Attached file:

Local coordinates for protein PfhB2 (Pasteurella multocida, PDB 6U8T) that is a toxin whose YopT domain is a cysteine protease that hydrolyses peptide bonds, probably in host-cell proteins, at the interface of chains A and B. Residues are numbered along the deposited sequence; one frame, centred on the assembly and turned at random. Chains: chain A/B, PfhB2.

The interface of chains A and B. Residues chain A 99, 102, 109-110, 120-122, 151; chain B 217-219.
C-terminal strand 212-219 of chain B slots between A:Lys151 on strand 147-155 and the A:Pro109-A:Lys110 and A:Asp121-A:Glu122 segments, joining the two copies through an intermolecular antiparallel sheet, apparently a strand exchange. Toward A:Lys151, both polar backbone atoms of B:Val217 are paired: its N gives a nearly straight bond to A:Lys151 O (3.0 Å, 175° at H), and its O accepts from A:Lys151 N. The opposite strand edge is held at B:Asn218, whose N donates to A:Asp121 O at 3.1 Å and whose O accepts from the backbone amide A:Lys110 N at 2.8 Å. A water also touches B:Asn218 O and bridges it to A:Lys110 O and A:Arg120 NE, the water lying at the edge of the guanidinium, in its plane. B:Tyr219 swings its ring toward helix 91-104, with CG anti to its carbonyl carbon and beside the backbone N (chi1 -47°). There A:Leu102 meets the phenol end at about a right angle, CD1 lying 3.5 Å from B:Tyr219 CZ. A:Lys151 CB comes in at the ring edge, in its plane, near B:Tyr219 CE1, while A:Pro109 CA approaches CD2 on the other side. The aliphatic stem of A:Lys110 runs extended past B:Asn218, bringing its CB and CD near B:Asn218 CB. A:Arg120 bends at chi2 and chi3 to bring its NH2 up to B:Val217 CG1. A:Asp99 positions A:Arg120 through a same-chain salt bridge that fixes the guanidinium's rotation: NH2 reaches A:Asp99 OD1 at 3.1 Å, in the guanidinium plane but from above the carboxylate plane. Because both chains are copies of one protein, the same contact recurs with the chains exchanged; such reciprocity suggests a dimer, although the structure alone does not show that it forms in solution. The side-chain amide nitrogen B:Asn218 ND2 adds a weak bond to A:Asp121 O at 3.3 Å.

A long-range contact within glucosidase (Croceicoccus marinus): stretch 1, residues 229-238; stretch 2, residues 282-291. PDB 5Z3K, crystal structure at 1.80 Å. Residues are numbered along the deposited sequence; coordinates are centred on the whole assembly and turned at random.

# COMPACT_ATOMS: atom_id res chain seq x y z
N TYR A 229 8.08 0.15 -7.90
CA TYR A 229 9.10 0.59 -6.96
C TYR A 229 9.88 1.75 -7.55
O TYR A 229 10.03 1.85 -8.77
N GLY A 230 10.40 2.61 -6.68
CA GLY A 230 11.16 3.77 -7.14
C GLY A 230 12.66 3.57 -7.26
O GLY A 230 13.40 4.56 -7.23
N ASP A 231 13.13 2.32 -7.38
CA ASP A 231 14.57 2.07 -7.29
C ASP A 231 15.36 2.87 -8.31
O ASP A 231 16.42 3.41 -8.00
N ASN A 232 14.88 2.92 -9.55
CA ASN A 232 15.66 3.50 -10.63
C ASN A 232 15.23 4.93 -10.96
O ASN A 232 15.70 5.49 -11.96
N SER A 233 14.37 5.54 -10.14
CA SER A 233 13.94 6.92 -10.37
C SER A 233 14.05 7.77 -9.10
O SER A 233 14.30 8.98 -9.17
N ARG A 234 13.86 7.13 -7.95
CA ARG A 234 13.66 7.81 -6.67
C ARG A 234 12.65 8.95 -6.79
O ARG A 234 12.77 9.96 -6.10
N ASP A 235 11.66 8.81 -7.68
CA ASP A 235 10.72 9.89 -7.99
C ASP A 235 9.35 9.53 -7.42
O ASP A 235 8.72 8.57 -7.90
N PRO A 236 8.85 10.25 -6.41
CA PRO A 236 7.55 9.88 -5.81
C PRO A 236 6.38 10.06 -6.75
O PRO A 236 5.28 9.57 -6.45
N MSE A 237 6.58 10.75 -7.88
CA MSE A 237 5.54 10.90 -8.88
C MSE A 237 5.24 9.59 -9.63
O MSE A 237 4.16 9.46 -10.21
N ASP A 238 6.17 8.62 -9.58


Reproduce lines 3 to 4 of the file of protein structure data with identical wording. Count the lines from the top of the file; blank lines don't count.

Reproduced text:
C-terminal strand 212-219 of chain B slots between A:Lys151 on strand 147-155 and the A:Pro109-A:Lys110 and A:Asp121-A:Glu122 segments, joining the two copies through an intermolecular antiparallel sheet, apparently a strand exchange. Toward A:Lys151, both polar backbone atoms of B:Val217 are paired: its N gives a nearly straight bond to A:Lys151 O (3.0 Å, 175° at H), and its O accepts from A:Lys151 N. The opposite strand edge is held at B:Asn218, whose N donates to A:Asp121 O at 3.1 Å and whose O accepts from the backbone amide A:Lys110 N at 2.8 Å. A water also touches B:Asn218 O and bridges it to A:Lys110 O and A:Arg120 NE, the water lying at the edge of the guanidinium, in its plane. B:Tyr219 swings its ring toward helix 91-104, with CG anti to its carbonyl carbon and beside the backbone N (chi1 -47°). There A:Leu102 meets the phenol end at about a right angle, CD1 lying 3.5 Å from B:Tyr219 CZ. A:Lys151 CB comes in at the ring edge, in its plane, near B:Tyr219 CE1, while A:Pro109 CA approaches CD2 on the other side. The aliphatic stem of A:Lys110 runs extended past B:Asn218, bringing its CB and CD near B:Asn218 CB. A:Arg120 bends at chi2 and chi3 to bring its NH2 up to B:Val217 CG1. A:Asp99 positions A:Arg120 through a same-chain salt bridge that fixes the guanidinium's rotation: NH2 reaches A:Asp99 OD1 at 3.1 Å, in the guanidinium plane but from above the carboxylate plane. Because both chains are copies of one protein, the same contact recurs with the chains exchanged; such reciprocity suggests a dimer, although the structure alone does not show that it forms in solution. The side-chain amide nitrogen B:Asn218 ND2 adds a weak bond to A:Asp121 O at 3.3 Å.

A long-range contact within glucosidase (Croceicoccus marinus): stretch 1, residues 229-238; stretch 2, residues 282-291. PDB 5Z3K, crystal structure at 1.80 Å. Residues are numbered along the deposited sequence; coordinates are centred on the whole assembly and turned at random.